3) Once you have truly significant "reserves" of "other currencies", start trying to "support" your type of coins by buying back, at less than you sold them for, any that anyone wants to sell.

This assumes the "nation" creating the currency actually plans to stick around and actually support its currency, instead of being just a fly by night nth-world micronation established mostly for the purpose of trying to 'con' other nations into accepting its ponz^H^H^H^Hcurrency long enough to raise a pile of loot to fade into the sunset with.

-MarkM-

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PatrickHarnett
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July 02, 2011, 08:25:30 AM
 #29

At the current price and difficulty level, mining no longer really pays. Many complaints on the mining forums. Those with sunk costs in hardware may still be making some money, but it no longer pays to buy new hardware for mining. Most of the "miners" don't count the cost of floor space and staffing, but now, even as a marginal cost business, it's not that attractive. Miners are dropping out.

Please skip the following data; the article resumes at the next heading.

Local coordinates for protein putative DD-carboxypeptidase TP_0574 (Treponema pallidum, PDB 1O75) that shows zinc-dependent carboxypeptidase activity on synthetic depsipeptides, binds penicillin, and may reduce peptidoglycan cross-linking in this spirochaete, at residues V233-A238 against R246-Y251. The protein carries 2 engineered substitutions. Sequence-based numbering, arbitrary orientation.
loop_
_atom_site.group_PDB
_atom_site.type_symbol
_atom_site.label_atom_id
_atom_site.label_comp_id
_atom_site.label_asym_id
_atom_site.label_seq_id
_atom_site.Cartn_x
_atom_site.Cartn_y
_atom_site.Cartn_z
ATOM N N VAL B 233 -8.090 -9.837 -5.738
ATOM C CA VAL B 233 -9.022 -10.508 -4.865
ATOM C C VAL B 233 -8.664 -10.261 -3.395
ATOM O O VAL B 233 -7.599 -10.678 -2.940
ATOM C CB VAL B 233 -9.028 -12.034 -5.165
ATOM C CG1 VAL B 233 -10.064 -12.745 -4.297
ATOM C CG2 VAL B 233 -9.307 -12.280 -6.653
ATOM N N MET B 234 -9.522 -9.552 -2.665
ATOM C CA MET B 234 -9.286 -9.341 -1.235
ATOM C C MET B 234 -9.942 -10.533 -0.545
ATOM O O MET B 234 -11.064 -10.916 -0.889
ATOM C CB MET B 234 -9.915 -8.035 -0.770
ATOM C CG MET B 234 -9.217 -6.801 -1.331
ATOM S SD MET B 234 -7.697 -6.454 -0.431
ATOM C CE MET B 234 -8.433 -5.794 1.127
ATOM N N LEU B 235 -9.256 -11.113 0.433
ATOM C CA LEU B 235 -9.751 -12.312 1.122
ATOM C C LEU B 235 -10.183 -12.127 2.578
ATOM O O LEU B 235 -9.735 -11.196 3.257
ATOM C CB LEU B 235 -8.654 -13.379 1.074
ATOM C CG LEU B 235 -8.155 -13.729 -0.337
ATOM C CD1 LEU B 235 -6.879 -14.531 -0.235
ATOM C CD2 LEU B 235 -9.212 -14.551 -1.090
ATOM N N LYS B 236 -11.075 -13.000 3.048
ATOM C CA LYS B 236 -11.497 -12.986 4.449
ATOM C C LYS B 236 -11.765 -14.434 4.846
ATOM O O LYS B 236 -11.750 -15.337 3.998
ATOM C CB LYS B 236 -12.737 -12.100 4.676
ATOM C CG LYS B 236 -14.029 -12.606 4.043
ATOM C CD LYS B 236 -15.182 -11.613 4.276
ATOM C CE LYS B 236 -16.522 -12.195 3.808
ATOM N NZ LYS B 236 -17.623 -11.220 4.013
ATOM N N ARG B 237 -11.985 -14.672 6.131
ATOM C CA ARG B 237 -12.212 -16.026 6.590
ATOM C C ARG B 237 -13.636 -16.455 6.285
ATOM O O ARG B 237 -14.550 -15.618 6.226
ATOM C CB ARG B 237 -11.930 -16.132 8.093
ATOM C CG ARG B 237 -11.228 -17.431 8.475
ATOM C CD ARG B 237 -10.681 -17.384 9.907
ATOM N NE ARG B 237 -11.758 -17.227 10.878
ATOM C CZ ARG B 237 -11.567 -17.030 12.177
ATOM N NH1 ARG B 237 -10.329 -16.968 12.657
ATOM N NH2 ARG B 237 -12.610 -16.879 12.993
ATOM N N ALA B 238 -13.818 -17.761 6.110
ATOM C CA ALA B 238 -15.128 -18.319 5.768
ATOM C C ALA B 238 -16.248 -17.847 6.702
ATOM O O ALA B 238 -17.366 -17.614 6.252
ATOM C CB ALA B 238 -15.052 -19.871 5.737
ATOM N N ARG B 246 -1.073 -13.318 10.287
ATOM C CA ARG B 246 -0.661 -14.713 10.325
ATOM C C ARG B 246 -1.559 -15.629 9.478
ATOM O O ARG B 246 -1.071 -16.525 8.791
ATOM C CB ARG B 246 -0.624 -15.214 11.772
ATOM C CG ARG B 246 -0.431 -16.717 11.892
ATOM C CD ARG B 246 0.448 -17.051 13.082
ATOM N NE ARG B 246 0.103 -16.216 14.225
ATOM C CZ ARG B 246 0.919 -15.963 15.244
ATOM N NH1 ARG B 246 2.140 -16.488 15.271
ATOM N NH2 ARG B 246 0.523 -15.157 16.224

Miners are not dropping out - growth is still above 1% per day (in any other market, that is HUGE).  http://bitcoin.sipa.be/  Growth has slowed - that is all you can say at the moment.
Alex Beckenham
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July 02, 2011, 10:37:23 AM
 #30

I didn't say anything about selling for $17/BTC...I sold all my coins for $16.1/BTC and I still think it's way overvalued.

Well, I should say thanks then... I bought a couple of those.


No...thank YOU.

Sold them to you 16.1, and bought back at 15.2 overnight.

Happy days  Grin

Congratulations. Meanwhile I just keep buying.